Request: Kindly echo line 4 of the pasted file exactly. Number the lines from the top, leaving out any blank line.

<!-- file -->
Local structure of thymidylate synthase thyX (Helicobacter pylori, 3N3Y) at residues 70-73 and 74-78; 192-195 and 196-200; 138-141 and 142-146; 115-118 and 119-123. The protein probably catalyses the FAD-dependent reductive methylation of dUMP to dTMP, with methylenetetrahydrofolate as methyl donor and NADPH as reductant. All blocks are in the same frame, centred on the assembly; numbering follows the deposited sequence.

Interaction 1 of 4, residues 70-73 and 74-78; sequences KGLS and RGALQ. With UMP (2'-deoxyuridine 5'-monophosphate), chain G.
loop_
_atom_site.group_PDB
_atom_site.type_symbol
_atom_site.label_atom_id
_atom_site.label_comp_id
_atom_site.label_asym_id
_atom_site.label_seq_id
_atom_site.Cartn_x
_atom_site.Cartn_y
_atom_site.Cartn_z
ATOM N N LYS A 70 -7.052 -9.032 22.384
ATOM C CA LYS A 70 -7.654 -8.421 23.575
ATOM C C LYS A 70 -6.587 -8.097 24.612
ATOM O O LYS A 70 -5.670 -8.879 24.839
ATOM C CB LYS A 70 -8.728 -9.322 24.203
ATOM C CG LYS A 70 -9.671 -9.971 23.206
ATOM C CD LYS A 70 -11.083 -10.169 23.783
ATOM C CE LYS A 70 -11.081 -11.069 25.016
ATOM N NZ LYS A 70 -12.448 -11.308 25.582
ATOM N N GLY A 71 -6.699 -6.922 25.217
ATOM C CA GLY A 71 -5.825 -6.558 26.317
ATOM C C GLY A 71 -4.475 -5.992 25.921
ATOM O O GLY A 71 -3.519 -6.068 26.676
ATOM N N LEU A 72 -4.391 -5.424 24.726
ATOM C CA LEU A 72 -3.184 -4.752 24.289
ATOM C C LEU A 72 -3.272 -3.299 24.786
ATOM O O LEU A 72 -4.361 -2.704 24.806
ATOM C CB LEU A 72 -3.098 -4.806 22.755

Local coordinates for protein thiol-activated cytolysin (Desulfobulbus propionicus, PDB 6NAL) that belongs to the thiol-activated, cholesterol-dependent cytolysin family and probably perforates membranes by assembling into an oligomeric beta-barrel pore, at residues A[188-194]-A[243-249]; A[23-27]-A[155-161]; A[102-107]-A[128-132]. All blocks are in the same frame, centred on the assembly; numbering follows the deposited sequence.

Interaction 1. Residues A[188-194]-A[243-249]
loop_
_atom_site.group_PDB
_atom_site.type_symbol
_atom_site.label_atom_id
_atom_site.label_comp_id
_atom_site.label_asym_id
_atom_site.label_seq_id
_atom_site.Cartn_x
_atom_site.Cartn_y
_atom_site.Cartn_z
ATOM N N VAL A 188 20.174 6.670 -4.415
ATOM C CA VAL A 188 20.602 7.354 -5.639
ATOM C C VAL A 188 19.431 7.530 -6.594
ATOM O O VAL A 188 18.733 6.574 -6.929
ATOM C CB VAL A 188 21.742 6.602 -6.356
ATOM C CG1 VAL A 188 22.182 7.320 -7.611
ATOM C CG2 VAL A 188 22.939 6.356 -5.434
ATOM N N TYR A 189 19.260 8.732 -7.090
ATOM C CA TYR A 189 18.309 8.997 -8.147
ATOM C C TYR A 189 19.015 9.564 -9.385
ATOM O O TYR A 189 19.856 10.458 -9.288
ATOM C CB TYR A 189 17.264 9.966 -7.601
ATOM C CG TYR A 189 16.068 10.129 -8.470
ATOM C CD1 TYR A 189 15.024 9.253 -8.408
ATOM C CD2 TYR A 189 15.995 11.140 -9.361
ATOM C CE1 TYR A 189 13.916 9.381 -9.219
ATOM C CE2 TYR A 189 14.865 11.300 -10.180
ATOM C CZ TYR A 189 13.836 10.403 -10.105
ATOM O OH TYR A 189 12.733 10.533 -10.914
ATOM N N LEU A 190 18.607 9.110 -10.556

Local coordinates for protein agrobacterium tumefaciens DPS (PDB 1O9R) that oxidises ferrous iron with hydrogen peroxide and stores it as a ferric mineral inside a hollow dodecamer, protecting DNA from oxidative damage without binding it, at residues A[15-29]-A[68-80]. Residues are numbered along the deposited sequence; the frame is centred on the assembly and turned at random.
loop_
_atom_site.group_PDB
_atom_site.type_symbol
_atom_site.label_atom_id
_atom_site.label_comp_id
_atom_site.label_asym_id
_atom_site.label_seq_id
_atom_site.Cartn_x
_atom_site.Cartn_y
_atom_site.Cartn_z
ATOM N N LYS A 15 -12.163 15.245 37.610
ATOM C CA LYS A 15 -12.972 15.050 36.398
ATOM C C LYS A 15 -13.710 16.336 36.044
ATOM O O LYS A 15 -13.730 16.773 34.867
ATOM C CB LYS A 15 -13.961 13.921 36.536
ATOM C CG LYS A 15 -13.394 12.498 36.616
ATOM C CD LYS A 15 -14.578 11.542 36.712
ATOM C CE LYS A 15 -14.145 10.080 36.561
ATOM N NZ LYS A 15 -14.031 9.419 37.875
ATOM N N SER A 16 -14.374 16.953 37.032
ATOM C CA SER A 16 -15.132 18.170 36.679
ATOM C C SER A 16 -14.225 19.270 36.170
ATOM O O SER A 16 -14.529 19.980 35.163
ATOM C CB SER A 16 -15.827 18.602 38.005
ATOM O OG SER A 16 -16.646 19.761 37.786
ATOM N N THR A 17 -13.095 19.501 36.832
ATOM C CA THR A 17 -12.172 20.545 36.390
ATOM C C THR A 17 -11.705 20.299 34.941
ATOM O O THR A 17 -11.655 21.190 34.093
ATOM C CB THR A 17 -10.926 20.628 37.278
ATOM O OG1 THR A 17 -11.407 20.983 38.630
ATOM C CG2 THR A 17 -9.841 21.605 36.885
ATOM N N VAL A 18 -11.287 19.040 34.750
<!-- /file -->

_atom_site.group_PDB